OSB, OSB, everywhere...

In the previous post we were installing the OSB air barrier on the 2x8 stud walls.  The drawing specifies that OSB be installed on the interior of the 2x8 stud wall. Once all joins are caulked with acoustical sealant and then taped, the OSB will act as an air barrier and will also serve as a vapour retarder.

Before attempting to install OSB on the ceilings we narrowed down our game plan.  We quickly decided that lifting heavy sheets and attaching them to the ceiling using muscle power and a dead man support was out of the question.  Our local Princess Auto had a drywall lift on sale so we bought it.  We started in one corner of the building.   One person on a ladder guiding the other where to push the drywall lift loaded with a sheet of OSB worked great.  Our first sheet was cut so that the edge of the sheet could be nailed under the underside of the truss.  Using a framing nailer armed with 2 3  /8" nails was the way to go for attaching the sheets.  A hammer and nails was just frustrating.  The second run of OSB was offset so the joins were staggered.  There were 42 sheets of OSB all together which took about 8 hours for us to complete the ceiling.

After the ceiling was complete the next task was to install the OSB on the walls.  Luckily we already had a plan in place for this because we had already completed the install on the main level.  The batt insulation had already been installed upstairs so all we had to do is start at one corner and install the sheet goods one at a time.  The trick for installation was to angle the bottom of the sheet against the bottom wall plate, wedge it with your foot and use hand force to compress the insulation while pushing the OSB in place.  Nailing initially (with a framing nailer) at the plate holds the sheet in place.  Working our way across and up the sheet with nails at 24" oc completed the job.  If we overlapped with a window we found that scribing around windows and then cutting to fit worked best.

After sheeting was done it was time to start air sealing the OSB seams.  I illustrated this earlier in my blog.   Simply caulk the seam with a 1/4" bead of acoustical sealant and then roll 3M 8067 tape on top.  After rolling the tape I used  a J-roller to apply pressure to the tape and the bead of acoustical sealant.  This flattens the acoustical sealant and pushes it into the seam.  The walls were completed using the same procedure.

Corners....those darn corners!  They are a real pain to work with.  3M tape is too floppy to work with in a corner.  Blueskin on the other hand is pretty easy in comparison.  The corner was first primed with Bakor Hi Tac Primer.  To make an inside corner I simply cut a square of Blueskin,  and ran a half cut through the centre.  After a simple fold it was ready for install!  (Photos1-4 to 1-9).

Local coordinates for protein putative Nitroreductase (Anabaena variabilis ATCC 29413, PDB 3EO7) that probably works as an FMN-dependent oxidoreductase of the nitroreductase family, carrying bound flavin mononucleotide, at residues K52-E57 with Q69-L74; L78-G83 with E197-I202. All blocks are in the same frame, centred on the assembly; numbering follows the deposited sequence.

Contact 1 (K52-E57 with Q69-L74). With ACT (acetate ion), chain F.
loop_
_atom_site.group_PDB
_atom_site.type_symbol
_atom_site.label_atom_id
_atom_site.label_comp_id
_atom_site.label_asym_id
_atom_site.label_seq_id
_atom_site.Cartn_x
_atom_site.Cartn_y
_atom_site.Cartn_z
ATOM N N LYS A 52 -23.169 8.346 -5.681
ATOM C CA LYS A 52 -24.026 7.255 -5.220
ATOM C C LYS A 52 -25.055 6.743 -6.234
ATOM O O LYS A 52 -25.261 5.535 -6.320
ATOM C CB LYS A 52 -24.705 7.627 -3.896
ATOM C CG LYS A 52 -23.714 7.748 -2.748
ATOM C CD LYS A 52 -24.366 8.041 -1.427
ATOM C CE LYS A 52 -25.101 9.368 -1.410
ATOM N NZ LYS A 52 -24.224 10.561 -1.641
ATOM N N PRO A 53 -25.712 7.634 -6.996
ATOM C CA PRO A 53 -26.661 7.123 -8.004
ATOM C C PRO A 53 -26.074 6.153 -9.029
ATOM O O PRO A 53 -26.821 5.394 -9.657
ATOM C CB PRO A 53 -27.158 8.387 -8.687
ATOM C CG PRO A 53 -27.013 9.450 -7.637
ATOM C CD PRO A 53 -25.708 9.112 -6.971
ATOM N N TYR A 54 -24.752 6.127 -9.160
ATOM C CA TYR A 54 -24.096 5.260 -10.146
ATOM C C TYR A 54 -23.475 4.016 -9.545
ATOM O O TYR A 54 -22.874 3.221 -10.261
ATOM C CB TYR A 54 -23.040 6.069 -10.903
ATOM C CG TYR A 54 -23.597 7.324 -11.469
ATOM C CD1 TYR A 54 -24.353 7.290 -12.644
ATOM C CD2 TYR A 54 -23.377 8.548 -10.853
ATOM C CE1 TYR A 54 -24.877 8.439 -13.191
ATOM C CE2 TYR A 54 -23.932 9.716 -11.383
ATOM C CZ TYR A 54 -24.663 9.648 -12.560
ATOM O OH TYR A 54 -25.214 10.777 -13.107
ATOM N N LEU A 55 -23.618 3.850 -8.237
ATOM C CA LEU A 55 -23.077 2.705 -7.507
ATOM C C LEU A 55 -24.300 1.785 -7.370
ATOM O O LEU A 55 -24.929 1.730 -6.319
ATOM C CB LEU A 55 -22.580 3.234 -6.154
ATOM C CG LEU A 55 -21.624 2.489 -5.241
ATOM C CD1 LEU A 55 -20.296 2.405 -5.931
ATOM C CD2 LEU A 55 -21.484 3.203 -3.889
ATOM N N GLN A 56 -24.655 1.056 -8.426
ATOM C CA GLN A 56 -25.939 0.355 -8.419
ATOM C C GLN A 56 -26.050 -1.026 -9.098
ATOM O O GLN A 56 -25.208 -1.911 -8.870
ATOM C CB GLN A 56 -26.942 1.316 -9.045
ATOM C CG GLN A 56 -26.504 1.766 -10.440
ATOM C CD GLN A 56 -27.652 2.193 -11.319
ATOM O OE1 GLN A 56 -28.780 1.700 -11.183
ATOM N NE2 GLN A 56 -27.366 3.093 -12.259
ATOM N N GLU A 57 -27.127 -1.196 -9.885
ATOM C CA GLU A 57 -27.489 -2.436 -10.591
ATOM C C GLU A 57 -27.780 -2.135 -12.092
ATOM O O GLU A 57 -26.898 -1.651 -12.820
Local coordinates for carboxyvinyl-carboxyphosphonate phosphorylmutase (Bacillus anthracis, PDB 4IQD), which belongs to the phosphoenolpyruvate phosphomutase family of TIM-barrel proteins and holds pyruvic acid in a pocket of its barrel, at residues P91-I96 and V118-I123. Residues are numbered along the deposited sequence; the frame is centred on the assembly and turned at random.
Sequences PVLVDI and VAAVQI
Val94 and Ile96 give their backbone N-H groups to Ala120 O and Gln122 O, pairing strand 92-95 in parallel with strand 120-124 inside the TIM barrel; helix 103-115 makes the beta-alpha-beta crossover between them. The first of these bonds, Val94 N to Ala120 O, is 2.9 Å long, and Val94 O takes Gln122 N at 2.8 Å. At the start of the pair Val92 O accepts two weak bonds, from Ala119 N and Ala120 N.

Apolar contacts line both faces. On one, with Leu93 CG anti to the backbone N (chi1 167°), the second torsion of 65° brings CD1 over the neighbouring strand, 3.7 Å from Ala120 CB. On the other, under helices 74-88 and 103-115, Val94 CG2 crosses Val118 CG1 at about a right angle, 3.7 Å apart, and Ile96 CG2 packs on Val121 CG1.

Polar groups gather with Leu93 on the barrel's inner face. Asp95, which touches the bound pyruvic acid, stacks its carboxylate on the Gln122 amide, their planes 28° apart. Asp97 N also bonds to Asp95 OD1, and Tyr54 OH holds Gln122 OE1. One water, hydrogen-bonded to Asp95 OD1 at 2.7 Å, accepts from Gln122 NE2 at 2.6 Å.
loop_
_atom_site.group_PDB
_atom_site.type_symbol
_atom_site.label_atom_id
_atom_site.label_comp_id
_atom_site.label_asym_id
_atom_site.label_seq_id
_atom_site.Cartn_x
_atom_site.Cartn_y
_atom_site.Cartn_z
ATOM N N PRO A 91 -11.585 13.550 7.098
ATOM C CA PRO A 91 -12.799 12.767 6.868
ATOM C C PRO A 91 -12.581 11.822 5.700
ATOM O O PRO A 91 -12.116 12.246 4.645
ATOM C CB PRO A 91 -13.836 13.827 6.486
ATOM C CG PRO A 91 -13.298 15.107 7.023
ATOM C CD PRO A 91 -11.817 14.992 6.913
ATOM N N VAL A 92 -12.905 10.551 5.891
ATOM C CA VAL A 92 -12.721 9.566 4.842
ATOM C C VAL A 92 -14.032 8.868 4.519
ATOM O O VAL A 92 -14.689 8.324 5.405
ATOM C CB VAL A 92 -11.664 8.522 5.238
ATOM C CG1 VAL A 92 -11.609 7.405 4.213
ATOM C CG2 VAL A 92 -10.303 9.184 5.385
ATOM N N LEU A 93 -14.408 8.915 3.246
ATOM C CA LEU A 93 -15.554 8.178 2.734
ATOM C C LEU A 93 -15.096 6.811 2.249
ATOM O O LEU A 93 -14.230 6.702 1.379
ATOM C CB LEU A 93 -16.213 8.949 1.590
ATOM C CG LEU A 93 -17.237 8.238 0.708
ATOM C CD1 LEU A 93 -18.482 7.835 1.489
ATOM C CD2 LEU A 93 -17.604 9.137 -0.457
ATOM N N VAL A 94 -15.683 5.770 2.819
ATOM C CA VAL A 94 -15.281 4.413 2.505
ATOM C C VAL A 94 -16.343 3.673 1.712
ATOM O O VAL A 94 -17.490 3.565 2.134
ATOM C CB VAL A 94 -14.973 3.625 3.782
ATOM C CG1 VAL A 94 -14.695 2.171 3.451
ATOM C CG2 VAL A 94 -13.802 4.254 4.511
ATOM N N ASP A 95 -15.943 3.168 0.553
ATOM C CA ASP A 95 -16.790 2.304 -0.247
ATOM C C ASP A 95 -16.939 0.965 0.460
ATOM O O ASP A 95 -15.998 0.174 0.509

There was an interesting conundrum with the upstairs wall.  The OSB is attached to the bottom side of the trusses.  The OSB is then strapped with 2x4 and drywall will be attached.  In order for the ceiling to be the right height for drywall and to allow for about 1/2" play at the bottom, the exterior wall had to be about 99 1/8" high.  This height is not standard.  Because of this, a single sheet of OSB wasn't high enough to reach to the top of the wall.  We had to add a 3" strip all the way around the top of the 2x8 wall.  This lead to a minor problem;  How to seal the upper corner of the wall with Blueskin?  My plan was to run the blueskin 4" down the wall and 2" onto the ceiling.  This would effectively cover two joins at the one time (Photo 1-12 top of wall)

Blueskin doesn't have a split paper backing.  Using a straightedge, you can score the paper backing if you cut lightly with a utility knife.  3M tape was too hard to work with in the corners.  Blueskin is firmer and easier to place.  We came up with a two person system that allowed us to lay about 8'-10' at a time.  We primed the surface with Bakor Hi Tac Primer before applying the self adhered membrane (Photo 1-10).  The key here is to work slow and methodically.  Trying to rush leads to a bad install with alot wrinkles and folds.  Even working slowly, will lead to some folding.  With some experience working with the material, we eventually were able to minimize wrinkling, mainly through careful observation as we were applying the tape.  Overall the install went pretty smooth (Photos 1-11 through 1-13)



Photo 1-1.  Raising OSB in order to attach it to the ceiling is heavy work.  A drywall hoist makes easy work for this heavy task.


Photo 1-2.  Ceiling partially completed.



Photo 1-3 Tools of choice for taping details.  A battery powered caulk gun is indispensible.  Blueskin primer was used to prime wood surfaces before blueskin application.


Photo 1-3 Wall and ceiling taping details complete.


 Photo 1-4.  Square cut for inside corner



Photo 1-5. Square folded to create a crease



Photo 1-6. Fold one flap upwards


Photo 1-7.  Fold to create a inside corner


Photo 1-8.  Prime surfaces with Blueskin primer


Photo 1-9.  After caulking with acoustical, the corner piece is carefully installed and rolled with a J-roller


 Photo 1-10.  Priming the floor and wall for blueskin.  A bead of acoustical sealant is caulked into the corner before applying blueskin.



Photo 1-11.  Blueskin applied to slab.  The slab, vapor barrier, and OSB were primed with Bakor primer.  The slab edge and the inside corner of the vapor barrier/OSB was caulked with acoustical sealant.  Blueskin was then applied.  A J-roller was used to apply pressure to the membrane to ensure it adhered to the substrates.


Photo 1-12. Blueskin on inside corners


Photo 1-13. Blueskin on inside corners.  The hole in the wall is for the stove air intake. 




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